Monday, December 13, 2004

Legislating Religious Values

Here's another post from the Mainstream Baptist weblog that fits this weblog:

Baptist Press quotes Richard Land, head of a Southern Baptist political action committee, as saying that Christians "have a right and an obligation to bring our religious convictions to bear on public policy issues." He added, "That's not called a violation of church and state. That's called religious freedom. It's called freedom of speech."

When will Land wake up? People of no faith and people of all faiths -- not just Christians -- have an equal right and and obligation to bring their convictions to bear on public policy issues. Religious freedom and freedom of speech are rights that all citizens of our society share equally. These rights exist because the First Amendment created some "sacred ground" where, by force of law, we do not permit others to force their religious convictions on us and where we are not allowed to force our religious convictions on others. That is what separation of church and state means.

Our first responsibility as citizens of a pluralistic democracy is to assure that the laws governing our society are just, equitable and that they preserve religious liberty for all. Then, by persuasion -- not by force of law -- in an ongoing, open public forum, the people all religions and of no religion are free to promote their competing visions of the common good.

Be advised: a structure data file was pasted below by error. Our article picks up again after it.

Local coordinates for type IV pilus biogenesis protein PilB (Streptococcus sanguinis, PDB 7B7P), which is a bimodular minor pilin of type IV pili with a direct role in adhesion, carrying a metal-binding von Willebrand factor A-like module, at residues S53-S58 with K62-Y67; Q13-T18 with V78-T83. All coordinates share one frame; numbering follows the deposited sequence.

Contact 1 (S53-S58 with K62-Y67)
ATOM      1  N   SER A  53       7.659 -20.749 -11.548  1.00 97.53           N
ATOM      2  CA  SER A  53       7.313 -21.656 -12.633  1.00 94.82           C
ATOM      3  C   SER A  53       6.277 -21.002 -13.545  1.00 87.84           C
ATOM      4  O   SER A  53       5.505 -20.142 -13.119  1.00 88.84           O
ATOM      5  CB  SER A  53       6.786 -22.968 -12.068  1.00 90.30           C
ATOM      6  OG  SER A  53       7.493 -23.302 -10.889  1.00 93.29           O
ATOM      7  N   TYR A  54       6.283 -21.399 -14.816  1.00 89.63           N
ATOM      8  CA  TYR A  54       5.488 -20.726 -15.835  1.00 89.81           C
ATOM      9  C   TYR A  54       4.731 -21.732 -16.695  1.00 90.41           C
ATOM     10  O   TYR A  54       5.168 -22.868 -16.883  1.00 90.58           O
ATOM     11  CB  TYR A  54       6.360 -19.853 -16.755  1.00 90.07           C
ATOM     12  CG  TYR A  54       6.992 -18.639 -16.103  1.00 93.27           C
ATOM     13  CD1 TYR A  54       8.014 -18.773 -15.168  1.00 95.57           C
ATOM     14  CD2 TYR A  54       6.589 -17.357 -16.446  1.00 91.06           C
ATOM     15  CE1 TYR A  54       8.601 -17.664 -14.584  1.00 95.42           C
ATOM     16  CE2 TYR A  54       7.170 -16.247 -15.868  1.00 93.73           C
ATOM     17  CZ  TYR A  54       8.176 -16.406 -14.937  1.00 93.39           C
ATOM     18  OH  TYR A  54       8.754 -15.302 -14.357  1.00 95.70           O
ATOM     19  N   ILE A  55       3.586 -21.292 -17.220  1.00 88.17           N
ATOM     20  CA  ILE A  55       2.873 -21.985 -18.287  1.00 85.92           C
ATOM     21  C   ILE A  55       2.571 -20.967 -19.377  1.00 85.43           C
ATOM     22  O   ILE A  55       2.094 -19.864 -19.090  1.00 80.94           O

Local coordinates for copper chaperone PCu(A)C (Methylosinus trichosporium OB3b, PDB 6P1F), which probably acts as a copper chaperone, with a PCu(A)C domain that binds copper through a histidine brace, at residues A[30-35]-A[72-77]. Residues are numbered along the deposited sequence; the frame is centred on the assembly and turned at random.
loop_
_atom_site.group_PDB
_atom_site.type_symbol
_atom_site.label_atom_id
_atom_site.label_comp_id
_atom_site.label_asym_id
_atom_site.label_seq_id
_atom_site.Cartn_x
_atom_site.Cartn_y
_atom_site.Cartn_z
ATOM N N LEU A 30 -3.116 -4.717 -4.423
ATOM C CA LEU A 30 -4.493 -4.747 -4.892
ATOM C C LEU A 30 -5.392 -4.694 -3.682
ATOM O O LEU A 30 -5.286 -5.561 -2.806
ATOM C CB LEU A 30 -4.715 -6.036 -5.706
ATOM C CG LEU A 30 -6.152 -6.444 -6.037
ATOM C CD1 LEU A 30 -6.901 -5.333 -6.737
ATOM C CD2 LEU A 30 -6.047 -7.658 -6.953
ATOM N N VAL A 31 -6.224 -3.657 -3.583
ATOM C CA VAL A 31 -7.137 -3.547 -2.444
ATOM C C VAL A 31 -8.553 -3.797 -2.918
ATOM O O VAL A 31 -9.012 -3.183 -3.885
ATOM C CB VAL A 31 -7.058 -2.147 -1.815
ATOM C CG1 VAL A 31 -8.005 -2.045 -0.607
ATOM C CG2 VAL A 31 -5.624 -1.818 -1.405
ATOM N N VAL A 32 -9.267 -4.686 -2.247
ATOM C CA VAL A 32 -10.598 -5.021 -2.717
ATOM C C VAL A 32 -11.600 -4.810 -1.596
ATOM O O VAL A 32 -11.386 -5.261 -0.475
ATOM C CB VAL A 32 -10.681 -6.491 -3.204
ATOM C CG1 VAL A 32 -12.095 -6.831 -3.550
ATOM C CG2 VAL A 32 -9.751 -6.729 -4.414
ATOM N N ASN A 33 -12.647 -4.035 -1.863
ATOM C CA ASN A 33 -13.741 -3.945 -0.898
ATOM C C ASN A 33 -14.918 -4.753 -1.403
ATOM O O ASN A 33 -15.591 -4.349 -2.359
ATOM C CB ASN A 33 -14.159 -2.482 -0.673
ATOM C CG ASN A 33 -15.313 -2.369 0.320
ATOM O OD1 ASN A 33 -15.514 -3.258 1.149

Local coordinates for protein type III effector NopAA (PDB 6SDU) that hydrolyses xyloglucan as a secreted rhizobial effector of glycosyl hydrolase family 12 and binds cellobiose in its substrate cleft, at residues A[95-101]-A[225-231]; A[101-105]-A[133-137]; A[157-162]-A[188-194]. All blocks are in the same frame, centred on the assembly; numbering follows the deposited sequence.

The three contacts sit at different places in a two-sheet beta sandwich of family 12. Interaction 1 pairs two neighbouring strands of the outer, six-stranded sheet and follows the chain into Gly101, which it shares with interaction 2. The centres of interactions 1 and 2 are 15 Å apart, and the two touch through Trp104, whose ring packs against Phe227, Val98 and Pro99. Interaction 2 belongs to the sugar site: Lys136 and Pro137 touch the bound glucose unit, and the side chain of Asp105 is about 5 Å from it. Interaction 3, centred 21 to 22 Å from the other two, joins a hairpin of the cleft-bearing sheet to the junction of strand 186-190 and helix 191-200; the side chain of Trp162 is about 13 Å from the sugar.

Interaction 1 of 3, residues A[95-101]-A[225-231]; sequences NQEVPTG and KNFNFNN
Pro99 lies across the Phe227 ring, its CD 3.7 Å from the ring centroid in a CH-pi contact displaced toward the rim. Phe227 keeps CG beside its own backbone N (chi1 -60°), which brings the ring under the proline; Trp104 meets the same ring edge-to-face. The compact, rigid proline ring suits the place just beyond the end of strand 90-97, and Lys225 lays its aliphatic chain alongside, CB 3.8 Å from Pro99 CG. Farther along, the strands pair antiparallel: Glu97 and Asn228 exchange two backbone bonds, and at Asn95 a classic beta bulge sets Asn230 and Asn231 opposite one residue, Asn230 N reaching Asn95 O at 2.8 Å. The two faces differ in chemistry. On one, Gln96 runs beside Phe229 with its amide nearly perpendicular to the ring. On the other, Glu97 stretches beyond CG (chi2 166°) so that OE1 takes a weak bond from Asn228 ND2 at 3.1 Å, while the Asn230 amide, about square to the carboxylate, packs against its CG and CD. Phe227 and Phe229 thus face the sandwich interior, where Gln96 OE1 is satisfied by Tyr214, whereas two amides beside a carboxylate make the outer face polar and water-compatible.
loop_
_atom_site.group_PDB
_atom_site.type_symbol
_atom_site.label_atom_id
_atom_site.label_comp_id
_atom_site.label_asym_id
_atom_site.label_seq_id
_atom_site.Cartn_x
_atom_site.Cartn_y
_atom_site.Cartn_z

Mainstream Baptists still believe that salvation comes by persuasion, i.e. the "foolishness of preaching." We think we can be salt and light by sharing the gospel in the open forum and respectful dialogue created by the common ground of religious liberty for all.

Southern Baptists are giving up on persuasion and are now trying to save society by legislation. They think they can be salt and light by voting for politicians who will force their values on a nation with increasingly diverse values.

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